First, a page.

[Fontinst] A question about reglyphfont
pierre.mackay at comcast.net
Wed Oct 7 19:47:28 CEST 2009
I am following this discussion with great interest, but I wonder whether
the problems of using a font with the Adobe Expert Character set names
have been looked at.
Adobe seems (it is difficult to be sure of the causes) to have set up
Acrobat reader 8 and 9 so that they trap names like Asmall . . .
Zsmall, the old-style figures and the ff ligatures. Unless I use the
on-line distiller at Acrobat.com, I get PDFs in which all characters
from the Expert character set are replaced by blank space. Actually,
not all, because the accented glyphs in the range E0--FF come through.
It is, of course, possible to bypass the problem by using something
other than Reader 8 or 9. Reader 6 and 7 did not have the problem, so
it is something introduced by Adobe in the later versions of Reader. I
submitted a bug report over the problem when Reader 8 came out. It was
acknowledged, and I was told that it would be corrected "in the next
major release." It clearly has not been corrected. One of the worst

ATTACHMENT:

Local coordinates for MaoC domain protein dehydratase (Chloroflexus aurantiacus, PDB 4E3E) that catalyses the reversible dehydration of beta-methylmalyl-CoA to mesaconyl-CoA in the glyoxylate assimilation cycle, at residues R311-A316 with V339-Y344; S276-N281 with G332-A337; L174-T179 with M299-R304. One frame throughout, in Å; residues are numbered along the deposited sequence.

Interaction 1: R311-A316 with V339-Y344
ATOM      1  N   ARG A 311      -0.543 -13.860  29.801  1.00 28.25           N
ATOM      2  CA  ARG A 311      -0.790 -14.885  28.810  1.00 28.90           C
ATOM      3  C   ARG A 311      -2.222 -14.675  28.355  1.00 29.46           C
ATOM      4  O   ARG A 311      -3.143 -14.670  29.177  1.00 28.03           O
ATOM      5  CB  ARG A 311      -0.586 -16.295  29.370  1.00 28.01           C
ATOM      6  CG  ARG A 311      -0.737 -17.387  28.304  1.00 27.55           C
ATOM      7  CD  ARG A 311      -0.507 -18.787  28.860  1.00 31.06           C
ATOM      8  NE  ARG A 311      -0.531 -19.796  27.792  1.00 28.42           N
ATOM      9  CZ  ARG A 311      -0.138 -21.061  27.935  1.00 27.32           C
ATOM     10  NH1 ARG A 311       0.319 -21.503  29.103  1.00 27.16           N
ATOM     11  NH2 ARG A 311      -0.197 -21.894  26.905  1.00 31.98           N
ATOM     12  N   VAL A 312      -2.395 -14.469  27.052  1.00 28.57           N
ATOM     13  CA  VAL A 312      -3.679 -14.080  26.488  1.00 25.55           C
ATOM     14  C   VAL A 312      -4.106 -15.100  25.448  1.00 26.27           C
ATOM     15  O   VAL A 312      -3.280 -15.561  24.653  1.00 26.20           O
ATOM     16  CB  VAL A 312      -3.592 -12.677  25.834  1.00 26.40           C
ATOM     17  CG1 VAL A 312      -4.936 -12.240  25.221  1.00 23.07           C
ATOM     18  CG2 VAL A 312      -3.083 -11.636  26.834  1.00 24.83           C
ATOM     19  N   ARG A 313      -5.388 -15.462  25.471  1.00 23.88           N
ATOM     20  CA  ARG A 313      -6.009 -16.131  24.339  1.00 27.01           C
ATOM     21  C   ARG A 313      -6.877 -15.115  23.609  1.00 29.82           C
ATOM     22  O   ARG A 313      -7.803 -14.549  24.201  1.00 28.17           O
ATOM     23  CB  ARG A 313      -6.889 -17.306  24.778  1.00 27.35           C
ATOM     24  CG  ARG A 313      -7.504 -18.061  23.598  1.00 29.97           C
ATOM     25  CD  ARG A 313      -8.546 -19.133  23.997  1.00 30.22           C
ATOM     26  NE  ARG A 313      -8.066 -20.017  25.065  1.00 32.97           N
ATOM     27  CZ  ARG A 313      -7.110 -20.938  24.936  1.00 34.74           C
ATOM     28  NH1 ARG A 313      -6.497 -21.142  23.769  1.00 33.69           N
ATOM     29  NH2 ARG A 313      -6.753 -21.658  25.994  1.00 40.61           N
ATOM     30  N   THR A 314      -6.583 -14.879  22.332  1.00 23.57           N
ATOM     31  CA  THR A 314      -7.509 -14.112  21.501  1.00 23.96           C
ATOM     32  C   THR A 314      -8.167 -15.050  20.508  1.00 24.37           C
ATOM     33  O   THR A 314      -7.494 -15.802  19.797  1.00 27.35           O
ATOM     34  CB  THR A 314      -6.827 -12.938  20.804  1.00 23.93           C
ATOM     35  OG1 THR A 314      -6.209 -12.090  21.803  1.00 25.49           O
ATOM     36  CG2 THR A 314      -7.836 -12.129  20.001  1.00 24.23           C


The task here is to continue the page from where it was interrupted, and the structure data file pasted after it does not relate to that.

aspects of this bug is that it destroys the archival value of all PDFs
distilled before the arrival of Reader 8. (I don't know exactly when
the change was made in Acrobat Distiller, but I suspect that it was
contemporaneous with Reader 8).
A comparison of output from the online distiller at Adobe.com and output
from Ghostscript 8.63 shows that in the Adobe distiller, any font with
the names Asmall . . . Zsmall is treated to two consecutive
operations, the first of which is associated with "/Tounicode." I have
been unable to find out what /Tounicode does. Does it recode the entire
Adobe Expert Character set into a page in the Private use sector?
In any case, even if you do manage to break the Expert character set out
(and I do not at all share the idea that multiple fonts are taboo---the
Korean Tex Users Group does a splendid job with multiple fonts, and even
if a system cannot easily accommodate them on the main system hard disk,
they can be put onto a UsbStick), it is a good idea to try the result
out on the latest Adobe Reader. You may find that your work simply
results in an unusable PDF unless you subscribe to Adobe. com. For the
moment, I have to do so, but that still does not answer the question of
the loss of archival PDFs.
Footnote: The problem does not occur with every (mis)use of the 0 . . .
127 glyph space that Unicode reserves for vanilla ASCII. My Ibycus
Greek font uses descriptive, non-ASCII names in exactly that coding
range and gets printed with no problems. It seems clear that it is the
specific glyph names Asmall . . . Zsmall that get trapped by the new
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